It's not every hospital that offers patients massages and has dietitians, social workers and a chaplain on staff. But Memorial Cancer Institute takes an integrated approach. Its latest offering encourages cancer patients to eat well and brings renowned chef Michelle Bernstein and her recipes to the hospital.
"Cooking for people that are going through chemo, it’s a very delicate process,” Bernstein said during an interview with Memorial. “They are not always given the right choices. And what I wanted to do was come in and change that. Give them food that’s a little more fresh and little cleaner, yet more flavorful. And, of course, very sensitive to all the things they might be going through.”
Although Memorial Cancer Institute is an outpatient facility, many of their patients spend all day at the hospital receiving chemotherapy and other treatments for cancer.
For lunch, patients at Memorial were usually given boxed meals consisting of sandwiches, chips, a cookie and a piece of fruit.
Although there are plenty of amenities at the hospital, like a nail salon, when it came to food, "we don't have a lot of fabulousness to offer them," Teddy Speropoulos, director of oncology support services, says.
Until Chef Bernstein came along.
The staff at Memorial Cancer Institute met Bernstein, a James Beard award-winning chef, when she was a speaker and gave a cooking demonstration at a symposium at the hospital. Not surprisingly, the event was packed. Speropoulos spoke to Bernstein around this time and discovered that Bernstein was born at Memorial Hospital, part of the Memorial Health Care system, and that her mother had struggled with cancer twice.
Following the conversation, both parties were excited to work together, and with the financial help of the Memorial Foundation’s Pink Angels, a foundation supporting programs mainly for breast cancer services, the partnership started in earnest last year. Bernstein began working on recipes for substitutions and additions to the boxed lunches for oncology patients at Memorial Cancer Institute. As part of the one-year agreement, Bernstein also trained hospital staff.
The program will eventually be rolled out to cancer patients at Joe DiMaggio Children Hospital, which is also part of Memorial Health Care system.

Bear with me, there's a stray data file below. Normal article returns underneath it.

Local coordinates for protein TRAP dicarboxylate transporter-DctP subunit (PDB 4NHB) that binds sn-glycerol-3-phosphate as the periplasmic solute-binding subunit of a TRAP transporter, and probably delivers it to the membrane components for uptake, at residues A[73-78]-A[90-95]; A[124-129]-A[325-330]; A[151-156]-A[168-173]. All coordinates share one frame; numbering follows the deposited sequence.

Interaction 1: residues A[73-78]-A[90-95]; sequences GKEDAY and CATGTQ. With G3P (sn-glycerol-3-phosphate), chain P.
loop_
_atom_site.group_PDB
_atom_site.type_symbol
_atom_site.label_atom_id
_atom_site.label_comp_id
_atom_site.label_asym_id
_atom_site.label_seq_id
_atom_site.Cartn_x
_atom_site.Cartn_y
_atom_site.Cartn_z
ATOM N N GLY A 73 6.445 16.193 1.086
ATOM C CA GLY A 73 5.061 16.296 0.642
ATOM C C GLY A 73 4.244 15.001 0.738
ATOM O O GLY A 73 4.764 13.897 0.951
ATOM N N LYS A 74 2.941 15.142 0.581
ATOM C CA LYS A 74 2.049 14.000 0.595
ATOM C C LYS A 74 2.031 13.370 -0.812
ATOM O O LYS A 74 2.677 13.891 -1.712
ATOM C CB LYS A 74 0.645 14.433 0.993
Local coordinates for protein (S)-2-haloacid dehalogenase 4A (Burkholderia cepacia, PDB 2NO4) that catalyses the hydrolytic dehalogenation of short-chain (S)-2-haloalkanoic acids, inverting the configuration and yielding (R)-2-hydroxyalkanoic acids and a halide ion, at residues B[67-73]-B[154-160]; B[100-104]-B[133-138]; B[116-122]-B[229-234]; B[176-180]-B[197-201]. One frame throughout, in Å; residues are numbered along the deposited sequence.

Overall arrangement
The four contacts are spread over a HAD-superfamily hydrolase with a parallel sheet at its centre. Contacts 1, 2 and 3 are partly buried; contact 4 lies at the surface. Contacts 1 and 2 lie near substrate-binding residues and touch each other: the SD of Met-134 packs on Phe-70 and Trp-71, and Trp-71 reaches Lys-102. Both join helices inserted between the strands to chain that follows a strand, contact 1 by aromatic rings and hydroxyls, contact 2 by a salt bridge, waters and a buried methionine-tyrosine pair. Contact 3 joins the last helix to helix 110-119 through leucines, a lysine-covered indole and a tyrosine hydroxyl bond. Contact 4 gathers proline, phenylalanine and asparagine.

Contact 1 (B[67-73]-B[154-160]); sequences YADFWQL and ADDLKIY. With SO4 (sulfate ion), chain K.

While Bernstein had the experience of cooking for her mother when she had cancer, she says she still learned a lot from the staff's nutritionists about patients' needs.
"I had no idea that chemotherapy caused so many issues physically and chemically in the body and that certain foods actually heal while others could possibly hinder," Bernstein says. "Watching Chef Pierre [Flerismond, executive chef at Memorial Regional Hospital] put out thousands of dishes every day in the hospital is pretty humbling."
Excess sodium, which can lead to high blood pressure, is a major concern regarding cancer patients' diets. "There’s a lot of cancer drugs that impact heart health," explains Cynthia Wigutow, a registered clinical dietician at the Memorial Cancer Institute who worked closely with Bernstein on food preparation and menu plan.
Meals for oncology patients should be nutritionally dense, as many patients suffer from loss of appetitive and are in danger of not getting enough calories. Cancer patients often suffer from a persistent metallic taste, but flavorful recipes can help overpower that taste. A dish like Bernstein's loaded granola, which is high in protein from nuts and a bit sweeter than other granola thanks to lots of dried fruit, fits the bill. It was one of the first items served to patients and hospital staff.
"I know that everybody makes their own granola, but I think ours is a step above the rest and is incredibly addictive," Bernstein says. "We can't seem to make enough in the hospital, as it's a favorite of the doctors nurses, administrators and patients alike."
Bernstein also created a carrot miso soup, a triple crumb berry muffin, Greek chopped salad with tuna, and a Jamón serrano, mushroom and manchego cheese quiche for the program.
As delicious as these might sound to some, "patient buy-in is important," Wigutow says. "We can’t take away the sandwiches because some patients just want that."
Bernstein agrees that a slow approach to change is best. "Changing menus obviously you take it little by little," she says. "I don’t expect to come in and take it all off and put all kinds of new thing on. It goes step by step."
Starting in March patients began having the option of some of Bernstein's dishes, which come wrapped in distinct packaging with nutritional information and Bernstein's name.
"We wanted to look different and have a different feel to it aesthetically," Speropoulos says. And now there's a touch of fabulousness to offer patients for lunch.
"You’re never really happy to go to the hospital," Bernstein says. "But at least you will feel good about the experience."